103 Restrictions Only use to "get around" restrictions A commercial smoothing is a commercial smoothing Apply at risk premium stage

104 GLM III: Advanced Modeling Strategy 25 CAS Seminar on Predictive Modeling Duncan Anderson MA FIA Watson Wyatt Worldwide W W W. W A T S O N W Y A T T. C O M

GLM I An Introduction to Generalized Linear Models

GLM I An Introduction to Generalized Linear Models GLM I An Introduction to Generalized Linear Models CAS Ratemaking and Product Management Seminar March 2009 Presented by: Tanya D. Havlicek, Actuarial Assistant 0 ANTITRUST Notice The Casualty Actuarial

More information

Introduction to General and Generalized Linear Models

Introduction to General and Generalized Linear Models Introduction to General and Generalized Linear Models General Linear Models - part I Henrik Madsen Poul Thyregod Informatics and Mathematical Modelling Technical University of Denmark DK-2800 Kgs. Lyngby

More information

Basic Statistics and Data Analysis for Health Researchers from Foreign Countries

Basic Statistics and Data Analysis for Health Researchers from Foreign Countries Basic Statistics and Data Analysis for Health Researchers from Foreign Countries Volkert Siersma siersma@sund.ku.dk The Research Unit for General Practice in Copenhagen Dias 1 Content Quantifying association

More information

Introduction to Hypothesis Testing. Point estimation and confidence intervals are useful statistical inference procedures.

Introduction to Hypothesis Testing. Point estimation and confidence intervals are useful statistical inference procedures. Introduction to Hypothesis Testing Point estimation and confidence intervals are useful statistical inference procedures. Another type of inference is used frequently used concerns tests of hypotheses.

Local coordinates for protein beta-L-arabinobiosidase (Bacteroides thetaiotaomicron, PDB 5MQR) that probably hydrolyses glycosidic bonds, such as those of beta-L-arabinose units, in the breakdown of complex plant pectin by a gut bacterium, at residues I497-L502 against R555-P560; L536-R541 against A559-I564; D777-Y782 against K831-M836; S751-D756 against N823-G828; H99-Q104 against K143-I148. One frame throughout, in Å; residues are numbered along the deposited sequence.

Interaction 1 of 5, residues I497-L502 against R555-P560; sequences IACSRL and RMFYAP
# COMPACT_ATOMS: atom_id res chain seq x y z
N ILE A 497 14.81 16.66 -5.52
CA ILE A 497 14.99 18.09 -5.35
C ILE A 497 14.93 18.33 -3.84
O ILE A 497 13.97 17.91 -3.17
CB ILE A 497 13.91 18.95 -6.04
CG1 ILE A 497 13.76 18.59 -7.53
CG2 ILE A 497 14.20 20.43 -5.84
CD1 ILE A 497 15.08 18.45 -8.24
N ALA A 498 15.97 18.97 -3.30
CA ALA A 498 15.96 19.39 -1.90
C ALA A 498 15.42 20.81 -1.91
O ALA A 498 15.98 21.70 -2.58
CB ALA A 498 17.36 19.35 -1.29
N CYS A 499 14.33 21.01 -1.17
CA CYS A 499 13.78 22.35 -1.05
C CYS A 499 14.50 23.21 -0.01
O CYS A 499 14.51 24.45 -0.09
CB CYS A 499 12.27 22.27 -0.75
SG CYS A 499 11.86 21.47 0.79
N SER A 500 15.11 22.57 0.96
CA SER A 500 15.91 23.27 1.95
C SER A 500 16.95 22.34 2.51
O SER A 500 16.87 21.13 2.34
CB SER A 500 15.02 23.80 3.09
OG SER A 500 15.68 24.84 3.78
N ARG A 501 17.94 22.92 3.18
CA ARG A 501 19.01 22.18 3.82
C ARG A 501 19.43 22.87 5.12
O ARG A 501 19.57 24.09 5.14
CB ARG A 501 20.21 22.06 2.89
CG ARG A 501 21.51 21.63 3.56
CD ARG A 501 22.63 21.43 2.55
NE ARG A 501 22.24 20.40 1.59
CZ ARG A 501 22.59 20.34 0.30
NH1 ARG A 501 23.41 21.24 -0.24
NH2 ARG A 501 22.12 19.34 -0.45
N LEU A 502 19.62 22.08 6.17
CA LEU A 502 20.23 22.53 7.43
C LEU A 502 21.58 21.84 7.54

More information

Maximum Likelihood Estimation

Maximum Likelihood Estimation Math 541: Statistical Theory II Lecturer: Songfeng Zheng Maximum Likelihood Estimation 1 Maximum Likelihood Estimation Maximum likelihood is a relatively simple method of constructing an estimator for

More information

Simple Linear Regression Inference

Simple Linear Regression Inference Simple Linear Regression Inference 1 Inference requirements The Normality assumption of the stochastic term e is needed for inference even if it is not a OLS requirement. Therefore we have: Interpretation

More information

Location matters. 3 techniques to incorporate geo-spatial effects in one's predictive model

Location matters. 3 techniques to incorporate geo-spatial effects in one's predictive model Location matters. 3 techniques to incorporate geo-spatial effects in one's predictive model Xavier Conort xavier.conort@gear-analytics.com Motivation Location matters! Observed value at one location is

More information

A LOGNORMAL MODEL FOR INSURANCE CLAIMS DATA

A LOGNORMAL MODEL FOR INSURANCE CLAIMS DATA REVSTAT Statistical Journal Volume 4, Number 2, June 2006, 131 142 A LOGNORMAL MODEL FOR INSURANCE CLAIMS DATA Authors: Daiane Aparecida Zuanetti Departamento de Estatística, Universidade Federal de São

More information

Multiple Regression - Selecting the Best Equation An Example Techniques for Selecting the "Best" Regression Equation

Multiple Regression - Selecting the Best Equation An Example Techniques for Selecting the Best Regression Equation Multiple Regression - Selecting the Best Equation When fitting a multiple linear regression model, a researcher will likely include independent variables that are not important in predicting the dependent

More information

1 Sufficient statistics

1 Sufficient statistics 1 Sufficient statistics A statistic is a function T = rx 1, X 2,, X n of the random sample X 1, X 2,, X n. Examples are X n = 1 n s 2 = = X i, 1 n 1 the sample mean X i X n 2, the sample variance T 1 =

More information

Department of Mathematics, Indian Institute of Technology, Kharagpur Assignment 2-3, Probability and Statistics, March 2015. Due:-March 25, 2015.